She recognizes Professor Jeffrey Leopold, whom she studied with in Foundations of Commerce and learned from again in the fall semester. “Professor Leopold made it clear from the start that he wants to be a professional resource for us as well as a teacher,” Hinton recalls. “I’ve gotten the opportunity to talk with him about what I want to do with my career and how I would potentially like to continue my academics, and he has always given thoughtful advice. His anecdotal teaching style helps to visualize what the real world of business entails and helps make learning the concepts more engaging.”
From the Pitch to the Professional World
Getting involved in that world proved to be the most challenging aspect of Hinton’s academic life. Beyond the “balancing act” she has to keep in mind as she dedicates her time between her sport and her courses, participating in the professional recruiting process was something soccer had kept her from until 2020.
“With a fall sport, we always have to report back to Grounds in early July, so there is no way to hold internships over the summer,” Hinton explains.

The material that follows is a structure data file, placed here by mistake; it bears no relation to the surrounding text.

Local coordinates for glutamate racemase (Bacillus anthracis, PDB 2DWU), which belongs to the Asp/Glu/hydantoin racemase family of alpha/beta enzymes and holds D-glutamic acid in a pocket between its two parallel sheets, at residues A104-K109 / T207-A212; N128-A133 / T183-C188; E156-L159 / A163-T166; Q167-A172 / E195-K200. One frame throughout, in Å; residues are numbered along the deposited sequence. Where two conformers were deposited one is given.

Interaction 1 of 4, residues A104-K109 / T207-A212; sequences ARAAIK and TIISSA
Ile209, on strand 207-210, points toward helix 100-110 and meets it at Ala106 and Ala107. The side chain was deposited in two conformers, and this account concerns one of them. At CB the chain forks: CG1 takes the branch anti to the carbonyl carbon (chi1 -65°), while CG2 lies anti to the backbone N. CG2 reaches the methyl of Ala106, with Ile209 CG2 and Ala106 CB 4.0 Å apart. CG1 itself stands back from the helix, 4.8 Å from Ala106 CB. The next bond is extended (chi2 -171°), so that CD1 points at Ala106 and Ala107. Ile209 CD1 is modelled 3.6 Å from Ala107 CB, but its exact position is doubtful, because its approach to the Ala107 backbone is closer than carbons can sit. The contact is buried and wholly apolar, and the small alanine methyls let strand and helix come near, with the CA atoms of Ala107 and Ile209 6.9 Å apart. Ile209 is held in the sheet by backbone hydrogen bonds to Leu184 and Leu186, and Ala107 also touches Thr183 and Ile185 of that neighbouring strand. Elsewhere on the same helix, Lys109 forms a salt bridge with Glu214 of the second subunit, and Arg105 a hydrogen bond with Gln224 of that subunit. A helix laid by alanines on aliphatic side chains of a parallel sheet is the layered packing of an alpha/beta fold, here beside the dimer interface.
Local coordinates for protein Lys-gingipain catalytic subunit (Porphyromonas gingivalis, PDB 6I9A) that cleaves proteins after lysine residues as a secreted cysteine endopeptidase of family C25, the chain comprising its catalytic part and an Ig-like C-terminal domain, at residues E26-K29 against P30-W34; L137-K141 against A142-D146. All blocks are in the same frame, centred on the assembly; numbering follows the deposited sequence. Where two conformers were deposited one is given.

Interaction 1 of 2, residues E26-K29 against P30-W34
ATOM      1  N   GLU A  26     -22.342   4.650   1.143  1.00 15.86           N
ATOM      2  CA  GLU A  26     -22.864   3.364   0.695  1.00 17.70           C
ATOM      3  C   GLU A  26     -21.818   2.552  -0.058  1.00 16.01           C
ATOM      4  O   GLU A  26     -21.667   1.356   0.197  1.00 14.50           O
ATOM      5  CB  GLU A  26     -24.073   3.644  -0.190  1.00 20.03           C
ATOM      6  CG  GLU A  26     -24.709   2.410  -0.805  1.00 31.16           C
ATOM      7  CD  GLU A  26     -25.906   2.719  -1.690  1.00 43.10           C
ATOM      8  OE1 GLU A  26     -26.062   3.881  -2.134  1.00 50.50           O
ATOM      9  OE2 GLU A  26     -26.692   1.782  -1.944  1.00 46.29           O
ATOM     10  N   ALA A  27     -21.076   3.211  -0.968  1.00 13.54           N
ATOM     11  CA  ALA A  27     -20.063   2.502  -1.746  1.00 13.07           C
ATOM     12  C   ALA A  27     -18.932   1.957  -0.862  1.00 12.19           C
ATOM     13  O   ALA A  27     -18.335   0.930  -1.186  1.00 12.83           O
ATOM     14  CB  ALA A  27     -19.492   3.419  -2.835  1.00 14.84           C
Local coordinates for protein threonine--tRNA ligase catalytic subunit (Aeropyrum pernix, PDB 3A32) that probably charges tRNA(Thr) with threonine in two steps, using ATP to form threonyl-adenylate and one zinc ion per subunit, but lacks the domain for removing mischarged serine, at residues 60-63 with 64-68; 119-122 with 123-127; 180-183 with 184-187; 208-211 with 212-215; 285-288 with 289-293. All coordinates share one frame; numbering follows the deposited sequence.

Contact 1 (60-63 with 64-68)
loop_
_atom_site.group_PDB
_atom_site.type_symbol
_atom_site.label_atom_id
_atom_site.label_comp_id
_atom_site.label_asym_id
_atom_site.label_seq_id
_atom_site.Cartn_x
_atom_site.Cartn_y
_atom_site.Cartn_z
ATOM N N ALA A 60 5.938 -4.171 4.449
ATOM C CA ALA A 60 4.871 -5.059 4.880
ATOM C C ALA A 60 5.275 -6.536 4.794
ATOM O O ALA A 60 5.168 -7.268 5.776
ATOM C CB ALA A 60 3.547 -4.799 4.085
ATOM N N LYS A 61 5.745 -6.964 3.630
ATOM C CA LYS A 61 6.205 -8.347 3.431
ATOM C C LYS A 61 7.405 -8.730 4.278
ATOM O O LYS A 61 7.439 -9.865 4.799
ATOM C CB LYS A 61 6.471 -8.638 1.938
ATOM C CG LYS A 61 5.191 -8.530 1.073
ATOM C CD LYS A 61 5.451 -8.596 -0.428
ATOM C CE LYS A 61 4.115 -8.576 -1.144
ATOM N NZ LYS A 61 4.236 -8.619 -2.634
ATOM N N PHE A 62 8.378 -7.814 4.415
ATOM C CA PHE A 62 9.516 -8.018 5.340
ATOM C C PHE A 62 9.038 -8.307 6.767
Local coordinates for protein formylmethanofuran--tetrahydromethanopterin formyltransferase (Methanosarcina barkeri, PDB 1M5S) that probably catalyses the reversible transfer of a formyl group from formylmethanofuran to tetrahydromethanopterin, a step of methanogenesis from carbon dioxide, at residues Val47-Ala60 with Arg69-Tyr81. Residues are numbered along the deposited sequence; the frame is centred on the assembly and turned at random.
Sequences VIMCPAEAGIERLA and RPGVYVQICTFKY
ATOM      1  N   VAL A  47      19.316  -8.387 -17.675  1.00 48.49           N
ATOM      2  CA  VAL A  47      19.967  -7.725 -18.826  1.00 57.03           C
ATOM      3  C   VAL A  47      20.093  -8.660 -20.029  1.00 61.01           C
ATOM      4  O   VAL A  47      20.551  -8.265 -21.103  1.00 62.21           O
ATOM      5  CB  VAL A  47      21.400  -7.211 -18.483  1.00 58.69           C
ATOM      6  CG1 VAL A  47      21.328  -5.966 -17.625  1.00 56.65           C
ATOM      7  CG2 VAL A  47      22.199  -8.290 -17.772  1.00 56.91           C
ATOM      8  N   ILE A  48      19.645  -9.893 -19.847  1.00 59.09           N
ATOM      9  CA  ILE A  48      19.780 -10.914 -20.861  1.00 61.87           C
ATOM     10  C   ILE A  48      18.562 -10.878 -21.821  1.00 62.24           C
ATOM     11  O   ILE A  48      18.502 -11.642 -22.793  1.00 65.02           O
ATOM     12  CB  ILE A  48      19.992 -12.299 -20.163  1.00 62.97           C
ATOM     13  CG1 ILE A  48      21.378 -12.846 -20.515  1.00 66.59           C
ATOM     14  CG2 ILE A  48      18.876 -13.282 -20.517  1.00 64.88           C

Yet that arrangement didn’t hold during the pandemic, as many internships moved online. The upside to a terrible situation gave her the chance to accept a position as a Private Wealth Intern at AllianceBernstein. She considers herself lucky to have finally been able to be involved.
“Through that process, though, I learned a lot about accepting rejection and figuring out how to best advocate for yourself. The whole experience taught me what any athlete should inherently know: When you fail, get back up, and keep trying. I also learned that there is a lot of added pressure to have an internship or a job—especially if your peers have one—but everything works out how it should if you are willing to put in the work.”
Post-McIntire and UVA, Hinton’s professional plans may not lead her directly to the office—or to a remote position with an organization either. She has her sights set elsewhere first.
“After graduation, I want to play abroad for a year. I have one year left of eligibility, but playing abroad has always fascinated me. If I were to get an opportunity to do so, I wouldn’t pass it up,” she says, clarifying that she would most likely follow up that stint by returning to work at AllianceBernstein.
She says she’s most looking forward to discovering exactly how freedom from a rigid schedule will play out, and what the transition to being on her own—and working with career-minded finance people, as opposed to soccer teammates—will ultimately look and feel like.
“I know I will get to work in a team environment in some way, so I am excited to see how I can take the skills I have accumulated from playing soccer and attending McIntire and transfer them to the real world. There is so much to look forward to!”